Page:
Can you talk to me a little bit about what a conversion might cost? I know this is a huge wide open question. Let me give you a little bit of context. Ladies, if you have a deeper question or a different question, please contact Beth. She’s going to give you contact information. This is specifically for me because I’m right in the middle of my own things. I’m going to share this with everybody. I have been building a multi-use condominium complex. I have 2 condos and 1 little commercial unit. The zoning was commercial, but they allowed mixed-use. It took us ten years to get that through. We’ve been sitting on this property for a very long time.

Ladies, I think that this is valuable for you to read because I’ve talked about this project a lot. This is an update on what’s going on. Because of COVID, lumber costs went up and we’ve had a huge amount of problems with the supply chain, all of those things that you have been reading about that Moneeka is dealing with. This project that was supposed to have been done in January 2022, even December 2021 was close to done, but it’s that last 10% that takes 90% of the time with construction.

We’re at that point of trying to get it done. I’m super excited about it still. We’re still in those last few moments. Now we’ve got our two condos up above. They’re spectacular and beautiful, then we’ve got this commercial space down below. It is zoned retail. We were originally thinking office space because it’s a destination place. It’s a walkable area, but it’s hidden. It was behind other buildings. It’s not accessible for walking traffic. It’s kind of a destination commercial spot.

We were thinking that maybe we could get a variance and get it as office space instead of retail. As you and I are having this conversation, the first thing that comes to mind is we’ve got this commercial space. Just for perspective, once we sell the two condos, we will have made a very nice profit. We don’t have to sell the commercial space down below and have thought about keeping it and renting it.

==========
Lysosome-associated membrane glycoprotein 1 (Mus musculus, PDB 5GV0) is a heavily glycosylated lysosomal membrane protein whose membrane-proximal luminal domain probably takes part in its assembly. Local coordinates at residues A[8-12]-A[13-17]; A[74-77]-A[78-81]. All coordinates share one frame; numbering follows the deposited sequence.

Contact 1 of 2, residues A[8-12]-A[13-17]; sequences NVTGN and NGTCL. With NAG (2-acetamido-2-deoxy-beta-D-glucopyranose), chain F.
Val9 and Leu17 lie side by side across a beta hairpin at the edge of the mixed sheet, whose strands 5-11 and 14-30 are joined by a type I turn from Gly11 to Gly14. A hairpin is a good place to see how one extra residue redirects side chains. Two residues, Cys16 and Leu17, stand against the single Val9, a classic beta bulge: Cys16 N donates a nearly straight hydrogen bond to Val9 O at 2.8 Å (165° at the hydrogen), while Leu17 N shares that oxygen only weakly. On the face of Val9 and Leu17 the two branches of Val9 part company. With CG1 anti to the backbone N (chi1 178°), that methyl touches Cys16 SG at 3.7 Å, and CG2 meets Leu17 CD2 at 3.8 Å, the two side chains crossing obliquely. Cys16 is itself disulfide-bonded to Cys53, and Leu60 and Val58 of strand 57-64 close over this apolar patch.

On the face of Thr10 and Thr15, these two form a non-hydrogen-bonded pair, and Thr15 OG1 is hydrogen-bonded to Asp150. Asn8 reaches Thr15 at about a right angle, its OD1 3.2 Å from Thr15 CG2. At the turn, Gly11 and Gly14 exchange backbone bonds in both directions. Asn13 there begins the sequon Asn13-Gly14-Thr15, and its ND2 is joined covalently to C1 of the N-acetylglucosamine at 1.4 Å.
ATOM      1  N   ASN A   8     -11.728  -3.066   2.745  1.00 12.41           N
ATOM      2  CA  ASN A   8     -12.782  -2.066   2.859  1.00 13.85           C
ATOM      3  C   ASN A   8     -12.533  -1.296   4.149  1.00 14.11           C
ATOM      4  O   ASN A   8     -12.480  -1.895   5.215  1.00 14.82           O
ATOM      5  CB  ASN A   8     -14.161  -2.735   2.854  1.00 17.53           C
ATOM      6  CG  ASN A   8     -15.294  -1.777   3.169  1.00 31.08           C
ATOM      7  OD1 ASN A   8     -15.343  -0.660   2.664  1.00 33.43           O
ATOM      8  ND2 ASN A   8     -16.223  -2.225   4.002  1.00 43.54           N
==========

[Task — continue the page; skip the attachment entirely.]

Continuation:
Keep in mind that it took nine years to get the variance on our zoning from retail to multi-use. If we talk to the city about possibly converting this commercial space, goodness gracious knows how long that’s going to take. What’s going on in my mind as you and I speak that is, does it make sense to start that conversation? Should we not build out the commercial because maybe we should wait and then convert it into a studio apartment later instead of building it out? Do you see what I’m saying? Do you have any ideas around that context?

I have tons of ideas about that. Is your space in California?

Look at how many vacant office buildings are for sale. If you can go in and get a really good price and purchase something and convert it, you probably are going to be making a profit in just a few years. Click To Tweet

It is in Los Altos.

First of all, congratulations on doing what you’re doing. It took us three months to get an exception, to be able to put a presidential and ground level in San Rafael. We’re greenlit in three months and our clients are like, “That seemed to take a long time.” I’m like, “No.” What many people probably don’t know is there’s an actual state law that says, “Mixed-use and commercial residential property, you have to be allowed to put residential in ADU.” It is a law and that has to be zoned. The local groups cannot block it.

First and foremost, that’s one of the things that we do in my company. My cofounder and I in our group, we absolutely know California Law. It is all in favor of putting residential units. I love that. People are like, “What? You can put mixed-use in commercial space?” Absolutely. Excessively it won’t link you to an ADU Law. You can convert things that have been put in boiler spaces, storage, basement, garage of mixed-use commercial space. It must be allowed to be an ADU.